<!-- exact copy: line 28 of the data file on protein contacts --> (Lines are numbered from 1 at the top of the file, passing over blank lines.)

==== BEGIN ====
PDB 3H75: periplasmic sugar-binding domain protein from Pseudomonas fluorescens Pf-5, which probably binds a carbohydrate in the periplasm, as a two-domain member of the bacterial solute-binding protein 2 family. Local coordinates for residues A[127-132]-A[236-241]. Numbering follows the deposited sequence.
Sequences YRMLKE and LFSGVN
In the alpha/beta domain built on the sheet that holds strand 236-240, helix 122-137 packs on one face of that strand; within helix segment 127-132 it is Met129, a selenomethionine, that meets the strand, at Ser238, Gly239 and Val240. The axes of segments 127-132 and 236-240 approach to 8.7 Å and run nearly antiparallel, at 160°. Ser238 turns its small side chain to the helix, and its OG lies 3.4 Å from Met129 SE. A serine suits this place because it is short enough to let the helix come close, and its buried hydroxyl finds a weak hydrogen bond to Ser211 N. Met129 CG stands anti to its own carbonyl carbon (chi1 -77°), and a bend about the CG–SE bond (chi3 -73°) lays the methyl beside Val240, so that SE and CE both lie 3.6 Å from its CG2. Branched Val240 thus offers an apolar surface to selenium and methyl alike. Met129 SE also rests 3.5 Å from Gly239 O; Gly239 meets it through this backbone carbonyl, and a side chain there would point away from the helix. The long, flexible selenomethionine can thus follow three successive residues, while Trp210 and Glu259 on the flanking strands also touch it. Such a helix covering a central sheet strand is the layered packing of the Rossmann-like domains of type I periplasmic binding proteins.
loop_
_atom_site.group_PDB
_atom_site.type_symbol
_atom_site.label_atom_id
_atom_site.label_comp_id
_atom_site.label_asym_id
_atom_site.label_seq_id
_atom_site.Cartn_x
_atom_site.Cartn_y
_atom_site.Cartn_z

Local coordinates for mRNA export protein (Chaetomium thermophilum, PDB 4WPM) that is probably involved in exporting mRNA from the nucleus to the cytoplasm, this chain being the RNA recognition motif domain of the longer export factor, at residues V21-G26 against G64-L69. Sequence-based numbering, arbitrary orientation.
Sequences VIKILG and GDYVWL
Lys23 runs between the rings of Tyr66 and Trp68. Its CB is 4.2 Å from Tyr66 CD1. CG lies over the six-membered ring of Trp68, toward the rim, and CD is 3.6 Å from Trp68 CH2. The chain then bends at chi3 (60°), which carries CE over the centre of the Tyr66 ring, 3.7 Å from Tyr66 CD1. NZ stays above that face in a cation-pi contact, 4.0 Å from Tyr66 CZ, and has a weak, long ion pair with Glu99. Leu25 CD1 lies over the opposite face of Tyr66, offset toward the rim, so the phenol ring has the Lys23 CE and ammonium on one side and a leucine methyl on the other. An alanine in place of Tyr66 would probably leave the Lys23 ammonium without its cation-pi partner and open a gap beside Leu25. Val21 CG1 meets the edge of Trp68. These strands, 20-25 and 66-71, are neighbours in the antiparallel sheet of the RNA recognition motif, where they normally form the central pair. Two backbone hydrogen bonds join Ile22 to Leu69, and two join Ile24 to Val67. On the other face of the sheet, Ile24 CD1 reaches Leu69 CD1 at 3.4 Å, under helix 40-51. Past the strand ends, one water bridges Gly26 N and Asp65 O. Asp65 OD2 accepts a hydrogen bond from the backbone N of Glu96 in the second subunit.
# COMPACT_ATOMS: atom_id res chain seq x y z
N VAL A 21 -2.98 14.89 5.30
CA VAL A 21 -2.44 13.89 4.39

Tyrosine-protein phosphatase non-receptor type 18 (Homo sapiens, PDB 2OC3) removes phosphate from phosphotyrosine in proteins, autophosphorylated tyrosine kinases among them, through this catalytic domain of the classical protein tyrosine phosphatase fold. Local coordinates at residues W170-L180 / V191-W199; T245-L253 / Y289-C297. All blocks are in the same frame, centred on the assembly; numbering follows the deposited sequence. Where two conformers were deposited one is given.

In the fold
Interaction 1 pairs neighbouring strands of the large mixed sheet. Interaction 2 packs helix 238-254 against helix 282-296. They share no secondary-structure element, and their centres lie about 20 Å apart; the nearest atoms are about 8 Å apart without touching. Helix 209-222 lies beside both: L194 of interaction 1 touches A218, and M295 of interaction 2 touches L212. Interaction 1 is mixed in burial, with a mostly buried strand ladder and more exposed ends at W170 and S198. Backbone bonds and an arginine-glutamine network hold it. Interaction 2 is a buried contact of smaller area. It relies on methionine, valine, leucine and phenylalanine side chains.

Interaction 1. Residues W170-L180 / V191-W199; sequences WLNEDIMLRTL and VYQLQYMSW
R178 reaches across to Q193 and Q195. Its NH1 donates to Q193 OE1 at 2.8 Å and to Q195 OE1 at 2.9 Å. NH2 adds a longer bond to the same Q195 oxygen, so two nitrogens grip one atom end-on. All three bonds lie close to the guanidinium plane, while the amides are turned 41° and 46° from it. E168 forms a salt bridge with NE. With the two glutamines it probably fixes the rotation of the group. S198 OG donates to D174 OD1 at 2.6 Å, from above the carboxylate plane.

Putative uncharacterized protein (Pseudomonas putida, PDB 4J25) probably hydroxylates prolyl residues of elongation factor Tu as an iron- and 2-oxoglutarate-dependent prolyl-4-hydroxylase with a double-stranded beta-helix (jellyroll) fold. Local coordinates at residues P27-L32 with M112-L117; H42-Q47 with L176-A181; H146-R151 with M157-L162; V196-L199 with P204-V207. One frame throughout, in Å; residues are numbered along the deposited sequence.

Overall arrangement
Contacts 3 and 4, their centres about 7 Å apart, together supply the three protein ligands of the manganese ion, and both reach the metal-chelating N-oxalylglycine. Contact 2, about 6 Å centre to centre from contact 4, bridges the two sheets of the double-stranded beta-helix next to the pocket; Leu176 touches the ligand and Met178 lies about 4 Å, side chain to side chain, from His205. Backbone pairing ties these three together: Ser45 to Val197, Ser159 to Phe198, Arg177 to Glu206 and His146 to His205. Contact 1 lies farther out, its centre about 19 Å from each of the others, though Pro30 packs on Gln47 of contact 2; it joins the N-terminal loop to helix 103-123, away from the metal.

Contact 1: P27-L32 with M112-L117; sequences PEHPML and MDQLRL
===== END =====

Contact 1: P27-L32 with M112-L117; sequences PEHPML and MDQLRL